4. 4. Community forestry: a major forest regime in Nepal • Government’s major programme • Over 18000 community groups (35% of pop) • A quarter of forest area under CF • Substantial livelihoods benefits, community infrastructure, social services
  5. 5. CF: a unique tenure arrangement • Government owns forestlands • Bundle of rights are transferred to CF group (access, use, management and exclusion) • There is no time limit, but the Operation Plan requires periodic renewal (in every 10 yrs) • CF groups are required to get permission from DFO for harvesting, sale, enterprise operation The DFO may handover any part of a National Forest to a users' group in the form of a Community Forest as prescribed entitling to develop, conserve, use and manage the forest and sell and distribute the forest products independently by fixing their prices according to OP.
  6. 6. Existing BSM in CF With state • CF groups enjoy 100% benefit from forests • Includes – timber, non-timber, other ecosystem services • Pay 15% royalty only for two species, it timber is sold outside the group • State provides basic services including administrative, capacity building, forest inventory, management plan etc. Within group • Forest products: based on availability, traditional use and current need • CF funds – community infrastructure, social services, pro-poor activities, forest management • No cash benefits to individual members • CF funds should be invested – 25% forest development, 35% pro-poor activities and rest on community priority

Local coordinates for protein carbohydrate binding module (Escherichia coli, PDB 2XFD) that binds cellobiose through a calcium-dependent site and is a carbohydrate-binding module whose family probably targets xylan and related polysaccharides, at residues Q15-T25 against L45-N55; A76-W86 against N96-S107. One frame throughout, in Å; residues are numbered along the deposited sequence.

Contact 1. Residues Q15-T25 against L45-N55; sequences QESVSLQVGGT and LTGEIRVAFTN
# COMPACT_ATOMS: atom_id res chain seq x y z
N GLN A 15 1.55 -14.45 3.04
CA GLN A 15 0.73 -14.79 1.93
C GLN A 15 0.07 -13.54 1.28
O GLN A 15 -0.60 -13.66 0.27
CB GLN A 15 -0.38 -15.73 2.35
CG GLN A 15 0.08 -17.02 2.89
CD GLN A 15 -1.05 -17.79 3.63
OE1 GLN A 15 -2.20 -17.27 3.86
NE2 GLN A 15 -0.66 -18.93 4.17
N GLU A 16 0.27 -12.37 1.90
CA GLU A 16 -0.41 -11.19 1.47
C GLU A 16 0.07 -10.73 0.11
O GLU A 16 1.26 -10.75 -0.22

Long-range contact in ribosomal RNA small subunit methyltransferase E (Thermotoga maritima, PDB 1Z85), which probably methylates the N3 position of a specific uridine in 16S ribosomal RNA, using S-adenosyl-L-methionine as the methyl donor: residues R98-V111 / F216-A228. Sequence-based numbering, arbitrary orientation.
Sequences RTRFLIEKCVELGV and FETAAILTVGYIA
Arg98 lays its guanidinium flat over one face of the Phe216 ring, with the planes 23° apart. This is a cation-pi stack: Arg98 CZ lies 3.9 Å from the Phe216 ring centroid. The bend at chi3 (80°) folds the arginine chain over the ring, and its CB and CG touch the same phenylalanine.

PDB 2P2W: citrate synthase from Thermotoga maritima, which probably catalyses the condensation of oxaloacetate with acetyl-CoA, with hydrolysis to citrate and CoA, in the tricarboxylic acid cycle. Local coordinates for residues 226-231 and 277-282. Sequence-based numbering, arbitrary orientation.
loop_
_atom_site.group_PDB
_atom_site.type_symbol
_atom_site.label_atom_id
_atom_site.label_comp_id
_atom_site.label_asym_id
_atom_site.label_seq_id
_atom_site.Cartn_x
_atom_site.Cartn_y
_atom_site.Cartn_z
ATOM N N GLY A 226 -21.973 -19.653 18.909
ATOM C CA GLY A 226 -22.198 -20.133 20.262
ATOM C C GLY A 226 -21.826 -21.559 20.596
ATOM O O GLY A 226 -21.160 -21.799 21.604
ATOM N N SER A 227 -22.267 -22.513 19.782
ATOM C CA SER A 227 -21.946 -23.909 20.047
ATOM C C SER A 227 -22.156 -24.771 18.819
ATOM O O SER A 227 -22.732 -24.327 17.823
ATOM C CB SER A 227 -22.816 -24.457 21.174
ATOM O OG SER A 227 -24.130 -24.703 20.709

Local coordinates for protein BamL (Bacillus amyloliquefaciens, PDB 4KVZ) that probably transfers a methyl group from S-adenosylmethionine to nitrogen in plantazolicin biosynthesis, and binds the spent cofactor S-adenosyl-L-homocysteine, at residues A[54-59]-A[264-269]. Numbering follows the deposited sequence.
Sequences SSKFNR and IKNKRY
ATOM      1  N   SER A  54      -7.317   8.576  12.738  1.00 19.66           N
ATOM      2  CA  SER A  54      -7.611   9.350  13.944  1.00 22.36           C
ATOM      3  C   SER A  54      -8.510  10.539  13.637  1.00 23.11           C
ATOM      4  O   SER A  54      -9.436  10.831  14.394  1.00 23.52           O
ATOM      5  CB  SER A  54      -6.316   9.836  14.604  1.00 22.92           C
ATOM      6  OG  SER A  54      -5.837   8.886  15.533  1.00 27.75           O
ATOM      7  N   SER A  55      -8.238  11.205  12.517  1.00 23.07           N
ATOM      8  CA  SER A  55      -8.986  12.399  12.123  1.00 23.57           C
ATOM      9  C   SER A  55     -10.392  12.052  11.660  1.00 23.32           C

7. 7. Piloting REDD benefit sharing
  8. 8. Payment Criteria carbon stock and increment (40%) Social criteria (60%)+ REDD Payment =
  9. 9. Innovations on equitable BSM Procedural equity • Inclusive representation in decision making bodies • Social criteria for REDD+ payment • Conditions for CF fund/REDD fund use (e.g. 35% for pro-poor activities) Substantive equity • Wellbeing ranking and integrating it in benefit sharing framework • Forest based employment to poor • Support during difficulty • Land allocation to poor households • Differential price of forest products
  10. 10. Contestations on CF benefit sharing CF expansion in valuable Terai forests Guidelines on benefit sharing Proposed 50% revenue to the government Government owns land and therefore the soil carbon Regulatory control on trade and enterprise Suggested provisions in benefit sharing
  11. 11. Benefit sharing is closely linked with tenure arrangement – clear, comprehensive and secure tenure is a pre-condition Procedural equity at all levels of environmental governance is important to ensure substantive equity at local level Forest management for multiple benefits serves equity purpose better than focusing on single benefit Key messages